Is it Okay to Nag Kids to Do Their Homework?

Consider these strategies to get your child to do his homework without nagging.
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Most kids don’t like to do homework. And can you blame them? After sitting in school all day, most of them can find lots of other things they would rather do than sit down and tackle algebra when they walk through the door.

If you aren't sure how to get your child to do homework, it can be tempting to nag. But nagging a reluctant child to do his work isn't effective, and in the long-term, it can backfire.

The Problem with Nagging

Constantly saying things like, "Don't forget to do your homework," and, "I'm not going to tell you again. Sit down and do your homework," means you're taking on more responsibility than your child is to get his homework done. If you spend your evening nagging, begging, and trying to motivate your child to do his work, you’re likely putting more energy and investment in his work than he is.

Nagging until your child finally gives in doesn't teach self-discipline. Instead, he may comply only to get you to stop nagging, not because he thinks it is important to do his homework.

If you're not available to nag him, he likely won't do his work. Nagging will only cause him to become more dependent on you.

Nagging also teaches your child that he doesn’t have to listen to you the first time you tell him something. If he knows you’re going to say “Do your homework,” at least 10 more times, he’s not going to be motivated to do it the first nine times you say it.

Allow for Natural Consequences

Consider whether natural consequences could be more effective. If you don’t nag him, what would likely happen?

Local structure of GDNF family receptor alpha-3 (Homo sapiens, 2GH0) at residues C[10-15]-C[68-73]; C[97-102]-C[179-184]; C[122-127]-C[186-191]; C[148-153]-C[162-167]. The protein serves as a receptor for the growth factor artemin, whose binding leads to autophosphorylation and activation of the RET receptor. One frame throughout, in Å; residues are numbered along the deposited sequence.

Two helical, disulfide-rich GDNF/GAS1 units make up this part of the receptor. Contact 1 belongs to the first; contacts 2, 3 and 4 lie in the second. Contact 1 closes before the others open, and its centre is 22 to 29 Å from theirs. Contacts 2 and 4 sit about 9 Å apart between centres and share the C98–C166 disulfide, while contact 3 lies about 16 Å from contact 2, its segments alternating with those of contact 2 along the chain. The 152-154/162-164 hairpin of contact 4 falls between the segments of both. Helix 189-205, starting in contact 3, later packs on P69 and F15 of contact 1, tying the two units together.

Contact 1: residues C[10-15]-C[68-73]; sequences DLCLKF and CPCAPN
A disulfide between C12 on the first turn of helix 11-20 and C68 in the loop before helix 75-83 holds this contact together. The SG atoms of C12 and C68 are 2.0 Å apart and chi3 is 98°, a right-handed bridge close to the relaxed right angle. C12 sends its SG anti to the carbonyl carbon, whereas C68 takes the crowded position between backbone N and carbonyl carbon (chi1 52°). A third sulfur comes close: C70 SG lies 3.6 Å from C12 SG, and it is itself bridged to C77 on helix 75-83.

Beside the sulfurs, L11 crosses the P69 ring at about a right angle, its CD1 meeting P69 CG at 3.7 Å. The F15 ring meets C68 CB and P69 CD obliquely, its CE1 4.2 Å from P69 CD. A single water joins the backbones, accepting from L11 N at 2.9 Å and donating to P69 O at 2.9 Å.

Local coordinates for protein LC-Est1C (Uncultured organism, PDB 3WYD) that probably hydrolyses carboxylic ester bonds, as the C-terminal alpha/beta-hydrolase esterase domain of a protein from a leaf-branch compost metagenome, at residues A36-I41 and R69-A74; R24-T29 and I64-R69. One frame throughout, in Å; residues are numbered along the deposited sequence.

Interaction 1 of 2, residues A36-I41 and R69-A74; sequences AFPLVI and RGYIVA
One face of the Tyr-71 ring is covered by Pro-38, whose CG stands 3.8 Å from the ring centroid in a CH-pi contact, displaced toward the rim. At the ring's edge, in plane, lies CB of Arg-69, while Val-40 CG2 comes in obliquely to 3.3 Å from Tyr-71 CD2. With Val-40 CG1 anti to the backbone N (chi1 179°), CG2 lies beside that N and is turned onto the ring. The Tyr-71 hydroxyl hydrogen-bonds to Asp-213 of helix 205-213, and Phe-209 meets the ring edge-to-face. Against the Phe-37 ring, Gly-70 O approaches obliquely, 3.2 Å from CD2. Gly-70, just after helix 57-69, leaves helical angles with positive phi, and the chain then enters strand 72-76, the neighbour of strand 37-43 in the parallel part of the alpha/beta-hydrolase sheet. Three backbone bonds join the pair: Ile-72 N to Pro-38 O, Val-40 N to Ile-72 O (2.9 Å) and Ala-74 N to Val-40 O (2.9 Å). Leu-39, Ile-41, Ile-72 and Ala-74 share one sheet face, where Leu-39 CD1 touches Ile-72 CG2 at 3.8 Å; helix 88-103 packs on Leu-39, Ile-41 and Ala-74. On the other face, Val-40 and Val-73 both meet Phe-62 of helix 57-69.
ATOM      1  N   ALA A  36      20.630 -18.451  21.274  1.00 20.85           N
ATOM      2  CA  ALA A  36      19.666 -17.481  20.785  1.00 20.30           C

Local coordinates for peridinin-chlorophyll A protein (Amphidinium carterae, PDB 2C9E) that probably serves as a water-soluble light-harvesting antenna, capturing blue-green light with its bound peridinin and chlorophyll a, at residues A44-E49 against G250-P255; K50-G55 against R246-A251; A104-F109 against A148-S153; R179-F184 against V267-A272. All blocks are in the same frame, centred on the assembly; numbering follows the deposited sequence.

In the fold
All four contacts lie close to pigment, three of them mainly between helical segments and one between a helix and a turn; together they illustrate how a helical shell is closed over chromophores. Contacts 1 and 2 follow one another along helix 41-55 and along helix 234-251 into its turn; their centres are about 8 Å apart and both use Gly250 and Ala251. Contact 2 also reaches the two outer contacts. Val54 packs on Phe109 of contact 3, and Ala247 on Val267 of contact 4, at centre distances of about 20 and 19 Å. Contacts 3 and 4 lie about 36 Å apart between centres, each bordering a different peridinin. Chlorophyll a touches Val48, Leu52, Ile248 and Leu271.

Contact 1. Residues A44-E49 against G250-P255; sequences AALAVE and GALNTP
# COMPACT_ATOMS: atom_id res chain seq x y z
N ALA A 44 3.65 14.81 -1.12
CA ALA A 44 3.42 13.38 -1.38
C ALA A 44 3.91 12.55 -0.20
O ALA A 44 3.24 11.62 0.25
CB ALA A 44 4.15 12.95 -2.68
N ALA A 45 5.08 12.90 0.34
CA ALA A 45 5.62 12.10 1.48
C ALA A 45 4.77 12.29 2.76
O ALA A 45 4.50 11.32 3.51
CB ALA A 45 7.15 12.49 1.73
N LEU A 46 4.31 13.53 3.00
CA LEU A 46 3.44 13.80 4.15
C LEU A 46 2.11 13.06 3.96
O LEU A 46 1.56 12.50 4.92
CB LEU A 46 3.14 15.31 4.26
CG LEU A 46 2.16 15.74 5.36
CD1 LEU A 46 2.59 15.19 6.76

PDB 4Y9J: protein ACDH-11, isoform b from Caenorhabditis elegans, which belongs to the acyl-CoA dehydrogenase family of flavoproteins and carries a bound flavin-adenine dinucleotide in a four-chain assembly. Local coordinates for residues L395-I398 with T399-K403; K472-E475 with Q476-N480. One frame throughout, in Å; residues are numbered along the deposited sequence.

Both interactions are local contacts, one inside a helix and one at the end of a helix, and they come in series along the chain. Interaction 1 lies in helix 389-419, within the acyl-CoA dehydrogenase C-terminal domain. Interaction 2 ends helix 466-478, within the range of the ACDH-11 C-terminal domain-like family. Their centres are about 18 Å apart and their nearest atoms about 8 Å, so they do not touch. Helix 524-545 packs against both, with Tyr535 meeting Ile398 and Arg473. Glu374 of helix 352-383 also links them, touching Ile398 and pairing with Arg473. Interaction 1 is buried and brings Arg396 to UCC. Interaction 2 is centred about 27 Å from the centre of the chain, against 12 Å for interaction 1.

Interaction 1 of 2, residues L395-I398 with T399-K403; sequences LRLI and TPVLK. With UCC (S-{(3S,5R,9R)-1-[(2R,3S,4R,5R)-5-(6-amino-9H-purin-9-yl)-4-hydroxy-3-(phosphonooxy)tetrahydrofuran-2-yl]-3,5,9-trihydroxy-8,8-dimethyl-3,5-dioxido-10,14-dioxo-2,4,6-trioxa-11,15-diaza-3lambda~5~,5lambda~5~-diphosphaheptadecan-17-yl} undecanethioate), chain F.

If he doesn't get his work done there will likely there will be a consequence at school. Perhaps he'll have to stay after school with the teacher to get his work done.

Or maybe he'll get a zero for not getting it done on time. For some children, these consequences can be very effective.

Motivate Your Child to do His Work

A report card alone doesn’t motivate every child. Many kids are more concerned with what’s going on today, not what sort of a grade they will receive on a report card in a few months. These kids need more immediate positive consequences to motivate them.

You can motivate your child to get his work done by setting limits with electronics. Establish a household rule that says there are no electronics until homework is done.

Then, leave it up to him to decide when to do his work. The earlier he gets it done, the more time he’ll have to do the things he likes. If he chooses not to do his work, restrict his privileges until he gets his assignments done.

You can also provide extra incentives with a reward system. If your child gets his homework done on time every day, give him a little reward on the weekend.

Or, use a token economy system by providing him with a token each day he gets his work done.

Let him exchange the tokens for rewards worth various points. Get him involved in choosing the rewards and he’ll be motivated to earn them.

Problem-Solve Together

When your child struggles to do his work, it can be helpful to problem-solve together. The work may be too difficult or perhaps he forgets to write down his assignments. If you work together to solve the problem you may find fairly easy solutions that will help him to do his work independently.

Ask your child, "What would help you get your work done on time?" You might be surprised to hear his ideas. It could be as simple as allowing him to do his work after dinner, so he can have a break when he comes home from school. Or, he may say he needs more help with a particular subject.

Inviting your child's input can help him become motivated to find a solution. Then, he'll be more likely to do his homework, with fewer reminders from you. 

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